In fabricating heat exchanger component 13 the liquid flow passages are closed at their ends by spacers 46 and are partly closed at their sides by longitudinally offset spacers 47 and 48. The arrangement is one to provide longitudinally offset inlet and outlet flow openings 49 and 51 on respectively opposite sides of the core. Suitably formed fin sections 52, 53 and 54 accept the liquid entering inlet 49, direct it lengthwise of the core and turn it to exit by way of outlet 51. In the process, the liquid is progressively in cross flow, counter flow and cross flow relation to fluid flowing through the air passageways.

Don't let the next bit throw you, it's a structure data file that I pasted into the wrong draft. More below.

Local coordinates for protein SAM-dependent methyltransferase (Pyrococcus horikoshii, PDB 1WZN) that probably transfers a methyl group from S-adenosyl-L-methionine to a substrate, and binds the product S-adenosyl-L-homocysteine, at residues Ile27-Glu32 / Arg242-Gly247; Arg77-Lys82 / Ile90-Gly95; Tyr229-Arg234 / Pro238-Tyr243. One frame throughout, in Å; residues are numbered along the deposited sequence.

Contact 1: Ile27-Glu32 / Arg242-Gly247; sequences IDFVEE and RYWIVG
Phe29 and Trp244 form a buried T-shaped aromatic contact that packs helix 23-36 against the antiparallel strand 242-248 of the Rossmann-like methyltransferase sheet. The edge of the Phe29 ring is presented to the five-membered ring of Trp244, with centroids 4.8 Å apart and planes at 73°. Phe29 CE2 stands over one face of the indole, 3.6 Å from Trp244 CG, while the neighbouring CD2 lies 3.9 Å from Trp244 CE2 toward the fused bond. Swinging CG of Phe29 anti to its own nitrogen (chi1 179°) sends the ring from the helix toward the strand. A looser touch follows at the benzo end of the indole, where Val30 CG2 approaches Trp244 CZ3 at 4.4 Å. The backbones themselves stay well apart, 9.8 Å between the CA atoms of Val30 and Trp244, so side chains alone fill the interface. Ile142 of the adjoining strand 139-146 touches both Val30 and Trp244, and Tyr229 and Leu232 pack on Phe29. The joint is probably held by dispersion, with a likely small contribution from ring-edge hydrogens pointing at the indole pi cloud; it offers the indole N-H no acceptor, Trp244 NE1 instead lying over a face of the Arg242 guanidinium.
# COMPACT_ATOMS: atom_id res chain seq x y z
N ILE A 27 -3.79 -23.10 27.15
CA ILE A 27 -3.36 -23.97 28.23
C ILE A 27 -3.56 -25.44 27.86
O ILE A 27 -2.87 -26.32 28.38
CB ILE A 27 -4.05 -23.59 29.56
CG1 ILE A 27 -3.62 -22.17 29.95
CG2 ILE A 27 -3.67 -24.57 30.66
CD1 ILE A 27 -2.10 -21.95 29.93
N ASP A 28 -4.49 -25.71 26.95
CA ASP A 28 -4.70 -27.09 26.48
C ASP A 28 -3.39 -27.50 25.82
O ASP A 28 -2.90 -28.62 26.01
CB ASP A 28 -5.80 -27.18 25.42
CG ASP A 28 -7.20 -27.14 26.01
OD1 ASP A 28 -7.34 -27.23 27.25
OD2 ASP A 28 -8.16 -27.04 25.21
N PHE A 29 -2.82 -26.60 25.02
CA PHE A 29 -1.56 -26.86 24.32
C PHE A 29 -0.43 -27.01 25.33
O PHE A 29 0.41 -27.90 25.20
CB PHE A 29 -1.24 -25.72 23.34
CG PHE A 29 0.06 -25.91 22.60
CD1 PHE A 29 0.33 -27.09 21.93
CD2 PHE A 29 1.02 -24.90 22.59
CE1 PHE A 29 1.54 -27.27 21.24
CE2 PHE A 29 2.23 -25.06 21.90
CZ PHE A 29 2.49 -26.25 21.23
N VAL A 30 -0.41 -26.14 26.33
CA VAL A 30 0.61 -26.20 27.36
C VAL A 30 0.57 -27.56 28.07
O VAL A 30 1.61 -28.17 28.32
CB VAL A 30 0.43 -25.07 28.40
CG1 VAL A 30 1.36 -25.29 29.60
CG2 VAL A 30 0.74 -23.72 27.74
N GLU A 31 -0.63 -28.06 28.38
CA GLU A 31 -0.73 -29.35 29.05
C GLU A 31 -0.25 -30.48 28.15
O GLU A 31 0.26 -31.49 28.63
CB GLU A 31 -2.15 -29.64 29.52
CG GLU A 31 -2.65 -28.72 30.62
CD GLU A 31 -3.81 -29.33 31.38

In assembling the heat exchanger components they are disposed inthe manner indicated to place the air flow passages of component 12 in line with the air flow passages in component 11 and to place the liquid flow passages in component 12 in line with liquid inlet openings 49 of component 13. With the parts in a flush mating engagement they are brazed together to form in effect a single unitary structure. Manifolds 14, 15, 18 and 19 are suitably attached as by welding to proper locations on the faces of the heat exchanger components. Source A liquid flows from manifold 15 through the liquid flow passages in component 11, being guided by fin strip materials 43, 44 and 45, in a U-shaped route from one side of spacer 42 to the other to exit into manifold 14. Source B liquid flows from manifold 18 longitudinally through the liquid flow passages of heat exchanger component 12, is admitted to component 13 by way of openings 49 and is directed by fin strips 52, 53 and 54 to outlet 51 whence it discharges to manifold 19. Cooling or heating air flows through the air flow passages of component 11 and through the aligned air flow passages of component 12. A parallel stream of cooling air may flow through the air flow passages of component 13.